di Chiara Catgiu
Finally, the book born from the compendium of Madec’s one-year research is out.
Contributors come from several and diverse disciplines (medicine, biotechnology, engineering, art, anthropology, architecture and design), which design thoughts are fed by.
What will we be made of and what will the world be made of? Sciences and technologies are extending design fields, modifying materials and everything that surround us, even our body, redefining on a perceptive level the boundary between things and us.
To identify the actual evolution of the relationship between sciences, knowledge and design, Madec (Material Design Culture Research Centre) of Politecnico di Milano, started in 2014 a wide debate with a series of contributions about innovation trajectories with well known scholars of many disciplines, researchers, professionals and companies.
This public debate, entitled “Ideas and the matter” opens new options for design action today, new ideas, and the definition of design approaches, contributing to the development of a new methodology of creativity-driven material innovation that, in a world full of opportunities but also problems to be solved, helps design to play a role of “giving new meanings”, through designing materials and things with a critical approach.
This is a mission designers cannot abdicate, following the successes of “Design Thinking”, which was opening up to social innovation challenges and achieving creative solutions beyond the reach of conventional structure and method. Innovative materials have been estimated to underpin directly or indirectly 70% of all technical innovations and this percentage is estimated to be steadily growing in the period to 2030. However, multi-functional, reliable, well-performing, safe, sustainable, recyclable materials are essential but not always sufficient for the commercial success of products.1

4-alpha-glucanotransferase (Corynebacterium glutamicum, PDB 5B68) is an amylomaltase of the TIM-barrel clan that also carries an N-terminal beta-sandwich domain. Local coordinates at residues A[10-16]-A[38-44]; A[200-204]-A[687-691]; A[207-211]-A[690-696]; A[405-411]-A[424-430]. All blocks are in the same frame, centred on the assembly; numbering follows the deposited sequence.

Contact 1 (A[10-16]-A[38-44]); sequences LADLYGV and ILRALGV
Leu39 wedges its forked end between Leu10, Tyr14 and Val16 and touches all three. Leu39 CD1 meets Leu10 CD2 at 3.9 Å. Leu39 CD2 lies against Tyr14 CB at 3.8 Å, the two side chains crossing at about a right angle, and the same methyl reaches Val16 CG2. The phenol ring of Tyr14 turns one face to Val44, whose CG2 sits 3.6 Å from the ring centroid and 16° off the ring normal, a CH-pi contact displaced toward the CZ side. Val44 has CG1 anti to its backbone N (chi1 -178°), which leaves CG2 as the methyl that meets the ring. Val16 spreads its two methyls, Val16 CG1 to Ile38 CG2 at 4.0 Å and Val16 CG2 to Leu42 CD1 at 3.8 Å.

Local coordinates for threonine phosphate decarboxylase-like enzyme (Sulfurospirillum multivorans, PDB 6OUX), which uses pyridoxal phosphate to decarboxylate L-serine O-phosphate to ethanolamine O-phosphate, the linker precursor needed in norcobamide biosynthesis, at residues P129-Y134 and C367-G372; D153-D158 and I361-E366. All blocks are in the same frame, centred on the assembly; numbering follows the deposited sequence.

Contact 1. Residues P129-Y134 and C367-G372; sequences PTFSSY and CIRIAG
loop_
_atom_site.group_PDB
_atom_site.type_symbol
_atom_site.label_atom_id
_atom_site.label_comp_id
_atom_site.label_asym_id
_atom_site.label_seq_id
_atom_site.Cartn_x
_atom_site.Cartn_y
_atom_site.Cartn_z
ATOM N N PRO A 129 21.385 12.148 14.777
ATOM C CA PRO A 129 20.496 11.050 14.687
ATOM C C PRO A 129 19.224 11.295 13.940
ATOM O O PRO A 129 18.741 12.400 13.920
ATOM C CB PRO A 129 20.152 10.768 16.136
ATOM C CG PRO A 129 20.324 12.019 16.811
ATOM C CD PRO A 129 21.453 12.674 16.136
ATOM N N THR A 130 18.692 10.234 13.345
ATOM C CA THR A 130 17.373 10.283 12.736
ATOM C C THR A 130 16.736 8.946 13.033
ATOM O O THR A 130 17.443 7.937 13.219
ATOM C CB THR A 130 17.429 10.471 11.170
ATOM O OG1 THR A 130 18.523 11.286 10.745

Upstream collaboration between product designers, material scientists and engineers is critically important to link the market pull with the potential of new materials and technologically advanced systems and creative solutions.
Michelangelo Pistoletto, Terzo Paradiso.
iCub, the humanoid robot developed at IIT as part of the EU Project RobotCub.
Ecovative Design, Mushroom Packaging, 2015.
Austeja Platukyte, That’s it, biodegradable packaging from algae-based material, 2016.
Amy Karle, Regenerative Reliquary, 2016.
In the last few years, “Design Thinking” has gained popularity and it is now seen as an exciting new paradigm for dealing with problems in sectors as far as IT, Business, Education and Medicine. This potential success challenges the design research community to provide unambiguous answers to two key questions: “What is the core of Design Thinking?” and “What could it bring to practitioners and organizations in other fields?”.2
At the same time, “Open Innovation” is a go-to process stimulating way of creating positive change in production.3
The open innovation paradigm can be interpreted to go beyond just using external sources of innovation such as customers, rival companies, and academic institutions, and can be as much a change in the use, management, and employment of intellectual property as it is in the technical and research driven generation of intellectual property. In this sense, it is understood as the systematic encouragement and exploration of a wide range of internal and external sources for innovative opportunities, the integration of this exploration with firm capabilities and resources, and the exploitation of these opportunities through multiple channels.
The book can be bought at the following link http://www.listlab.eu/en/shop/libri/ideas-and-the-matter-digital/
2 Kees Dorst, Design Studies, Vol 32 No. 6 November 2011, “The core of ‘design thinking’ and its application”